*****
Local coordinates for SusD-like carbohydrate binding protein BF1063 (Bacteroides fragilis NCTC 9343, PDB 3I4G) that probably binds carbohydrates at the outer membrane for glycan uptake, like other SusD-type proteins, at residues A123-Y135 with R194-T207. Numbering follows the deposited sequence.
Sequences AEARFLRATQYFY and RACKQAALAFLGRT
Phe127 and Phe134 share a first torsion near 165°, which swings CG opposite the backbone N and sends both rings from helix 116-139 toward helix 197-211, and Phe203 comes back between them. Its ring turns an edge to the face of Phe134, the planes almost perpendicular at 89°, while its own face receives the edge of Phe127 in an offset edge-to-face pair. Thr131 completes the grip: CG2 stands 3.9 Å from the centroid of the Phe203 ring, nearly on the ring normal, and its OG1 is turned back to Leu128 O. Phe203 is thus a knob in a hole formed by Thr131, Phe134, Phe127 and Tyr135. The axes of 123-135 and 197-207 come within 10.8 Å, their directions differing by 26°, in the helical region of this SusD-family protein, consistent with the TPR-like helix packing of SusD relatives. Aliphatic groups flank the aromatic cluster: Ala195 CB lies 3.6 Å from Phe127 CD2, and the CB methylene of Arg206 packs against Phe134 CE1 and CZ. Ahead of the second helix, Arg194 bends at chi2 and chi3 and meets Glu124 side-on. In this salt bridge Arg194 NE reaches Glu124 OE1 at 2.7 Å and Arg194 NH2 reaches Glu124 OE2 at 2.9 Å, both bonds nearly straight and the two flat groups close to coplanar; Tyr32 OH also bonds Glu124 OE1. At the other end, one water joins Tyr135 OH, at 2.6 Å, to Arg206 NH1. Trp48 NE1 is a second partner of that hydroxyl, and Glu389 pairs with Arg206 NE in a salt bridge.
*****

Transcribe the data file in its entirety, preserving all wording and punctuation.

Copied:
Local coordinates for SusD-like carbohydrate binding protein BF1063 (Bacteroides fragilis NCTC 9343, PDB 3I4G) that probably binds carbohydrates at the outer membrane for glycan uptake, like other SusD-type proteins, at residues A123-Y135 with R194-T207. Numbering follows the deposited sequence.
Sequences AEARFLRATQYFY and RACKQAALAFLGRT
Phe127 and Phe134 share a first torsion near 165°, which swings CG opposite the backbone N and sends both rings from helix 116-139 toward helix 197-211, and Phe203 comes back between them. Its ring turns an edge to the face of Phe134, the planes almost perpendicular at 89°, while its own face receives the edge of Phe127 in an offset edge-to-face pair. Thr131 completes the grip: CG2 stands 3.9 Å from the centroid of the Phe203 ring, nearly on the ring normal, and its OG1 is turned back to Leu128 O. Phe203 is thus a knob in a hole formed by Thr131, Phe134, Phe127 and Tyr135. The axes of 123-135 and 197-207 come within 10.8 Å, their directions differing by 26°, in the helical region of this SusD-family protein, consistent with the TPR-like helix packing of SusD relatives. Aliphatic groups flank the aromatic cluster: Ala195 CB lies 3.6 Å from Phe127 CD2, and the CB methylene of Arg206 packs against Phe134 CE1 and CZ. Ahead of the second helix, Arg194 bends at chi2 and chi3 and meets Glu124 side-on. In this salt bridge Arg194 NE reaches Glu124 OE1 at 2.7 Å and Arg194 NH2 reaches Glu124 OE2 at 2.9 Å, both bonds nearly straight and the two flat groups close to coplanar; Tyr32 OH also bonds Glu124 OE1. At the other end, one water joins Tyr135 OH, at 2.6 Å, to Arg206 NH1. Trp48 NE1 is a second partner of that hydroxyl, and Glu389 pairs with Arg206 NE in a salt bridge.